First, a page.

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MARCH, 1907



General Inspector of Public Instruction, Paris

Within a quarter of a century the impulse of the republican government has modified our system of education to such an extent that it can hardly be recognized. Forty or fifty years later than in the United States, France has witnessed in its elementary schools a movement of progress similar to that period of development which has been called, in your country, the "revival of the common school." But in higher education also these reforms have been both numerous and important. Great innovations,

veritable creations, have changed the face of things.

It is out of the question to enumerate them all in a brief survey, but we shall at least indicate the essential features of what has been done, and in addition make a few prophecies for the future.


This country,

Prior to 1896 France had no universities. which, during the Middle Ages, had held first rank in the estab lishment of these organs of higher learning, had, for a hundred years, been deprived of them. There were but few isolated faculties, scattered and without cohesion-faculties of law, medicine, science, and letters. Being under the direction of the government, these faculties were deprived of all individual liberty. They frequently lacked the spirit of initiative and of research. They were poor and without proper equipment. They were


located in buildings which were old and inadequate. Their facilities were insufficient, particularly in the faculties of sciences, which had no laboratories and but little apparatus for research. Our most celebrated men of learning-Claude Bernard, for instance-have labored in garrets, in cellars, and in sheds.

On the other hand, the faculties of letters had no regular students, but only occasional listeners-amateurs who came for diversion rather than to derive benefit from lessons that were more oratorical than didactic. Instructors were few-but four or five in faculties that today number fifteen or twenty. There was not always an instructor to represent subjects of importance or sciences of the first order. And, finally, these faculties, which did not always deserve their title of institutions of higher learning, and the greater number of which were simply professional schools where public examinations were held, did not enjoy a life in common. They vegetated in the same city, separated from one another. As recently stated by M. Liard (who, as director of higher education, has contributed more than any other man to the foundation of new universities), even in Paris the members of the various faculties met but once a year at the "Messe du Saint Esprit."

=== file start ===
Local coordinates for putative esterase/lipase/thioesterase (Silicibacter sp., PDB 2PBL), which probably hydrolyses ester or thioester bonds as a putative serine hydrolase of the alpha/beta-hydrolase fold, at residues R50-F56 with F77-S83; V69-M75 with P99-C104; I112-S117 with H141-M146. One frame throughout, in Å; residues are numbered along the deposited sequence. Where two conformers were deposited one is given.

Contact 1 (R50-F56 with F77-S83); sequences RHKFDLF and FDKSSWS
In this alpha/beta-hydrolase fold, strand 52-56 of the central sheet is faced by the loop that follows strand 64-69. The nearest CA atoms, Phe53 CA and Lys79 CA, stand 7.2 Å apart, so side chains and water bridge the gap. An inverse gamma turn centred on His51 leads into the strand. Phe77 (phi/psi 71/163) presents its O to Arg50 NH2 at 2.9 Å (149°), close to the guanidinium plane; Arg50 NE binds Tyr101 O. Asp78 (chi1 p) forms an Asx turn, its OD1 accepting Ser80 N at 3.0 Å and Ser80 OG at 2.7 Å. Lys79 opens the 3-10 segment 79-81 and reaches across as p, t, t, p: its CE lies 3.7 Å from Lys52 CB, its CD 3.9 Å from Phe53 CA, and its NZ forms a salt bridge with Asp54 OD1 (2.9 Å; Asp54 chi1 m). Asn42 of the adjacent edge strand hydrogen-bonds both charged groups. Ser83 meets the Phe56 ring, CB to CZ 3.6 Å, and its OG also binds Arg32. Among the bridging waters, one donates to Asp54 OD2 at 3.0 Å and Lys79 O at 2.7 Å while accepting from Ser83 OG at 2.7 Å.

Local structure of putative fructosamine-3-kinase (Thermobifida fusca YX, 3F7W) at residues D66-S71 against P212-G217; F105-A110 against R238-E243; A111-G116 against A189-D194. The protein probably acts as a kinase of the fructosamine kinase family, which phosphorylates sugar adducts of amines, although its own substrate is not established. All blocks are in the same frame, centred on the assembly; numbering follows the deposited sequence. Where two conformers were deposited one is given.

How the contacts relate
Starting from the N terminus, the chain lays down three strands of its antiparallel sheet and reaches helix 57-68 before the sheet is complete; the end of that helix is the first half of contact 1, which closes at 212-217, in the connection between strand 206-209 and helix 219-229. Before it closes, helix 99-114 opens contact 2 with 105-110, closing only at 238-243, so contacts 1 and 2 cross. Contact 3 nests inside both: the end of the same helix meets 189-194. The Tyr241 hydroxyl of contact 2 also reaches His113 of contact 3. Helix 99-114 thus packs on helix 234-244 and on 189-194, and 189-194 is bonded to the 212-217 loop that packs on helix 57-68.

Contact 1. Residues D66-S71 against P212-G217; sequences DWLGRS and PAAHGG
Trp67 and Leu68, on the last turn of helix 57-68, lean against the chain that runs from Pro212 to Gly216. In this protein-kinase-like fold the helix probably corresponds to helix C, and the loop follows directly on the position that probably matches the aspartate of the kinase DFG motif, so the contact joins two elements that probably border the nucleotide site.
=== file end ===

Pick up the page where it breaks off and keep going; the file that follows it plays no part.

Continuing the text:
Today everything is changed. The law of 1896 has established upon solid foundations the sixteen French universities. No doubt, all these are not of equal importance. A few of them comprise but two faculties: sciences and letters. But others are decidedly flourishing, and can now compete with foreign universities. The University of Paris takes the lead, and its pre-eminence is not contested. However, Lyons, Nancy, Lille, Bordeaux, Montpellier, Toulouse, and Grenoble also excel, and in some respects compete with, the University of Paris.

Perhaps the new law has not as yet been sufficiently liberal in its concessions to our universities. It may still be desired that they become more and more autonomous. But even now they govern their own destinies in a large measure, and are free in their movements. Under the presidency of the rector, who alone directly represents the government, a council of deans and professors the latter elected by their colleagues-has

charge of their management. This council, itself under the control of the minister of public instruction, regulates the order of studies, establishes the budget of the university, introduces new courses, etc.

Universities in France have not had the good fortune to be endowed by such generous benefactors as the multimillionaires in the United States-a Leland Stanford or a Rockefeller. Such great fortunes are not common in France. However, the Universities of Paris, Lyons, Nancy, and Bordeaux have in the past been favored with gifts, some of them amounting to two or three hundred thousand francs. On the other hand, their wealth accrues from year to year through increasing attendance.

It is true that foreigners do not respond as readily as we could wish to the invitation of France. Americans in particular are too likely to pass France by on their way to German universities. Progress, however, is marked and constant. Official statistics show that the enrolment of foreign students, who in 1900 numbered 1,779, has been as follows: 1901, 1,841; 1902, 1,862; 1903, 2,045; 1904, 2,094; 1905, 2,360, of whom 774 were women. With its 31,000 men students and about 1,000 women students-foreigners not included—our higher education, while not as yet on a par with that of Germany, occupies a very honorable position in the European world. The University of Paris alone has enrolled more than one-third of the total number of men students, French and foreign, or 12,496 in 1905, and about one-half of the women students, or 935, the total number of these being 1,922.


The reform of 1902 has greatly modified the system of secondary studies in colleges and lycées for boys. This reform. had been prepared by the extensive investigations of a committee, of which M. Ribot, former minister of public instruction, was chairman, in which the reports of the greater number of competent professional men had been collected. It consisted in creating four different types of secondary education, each having its own distinct curriculum, but with the same time given to each

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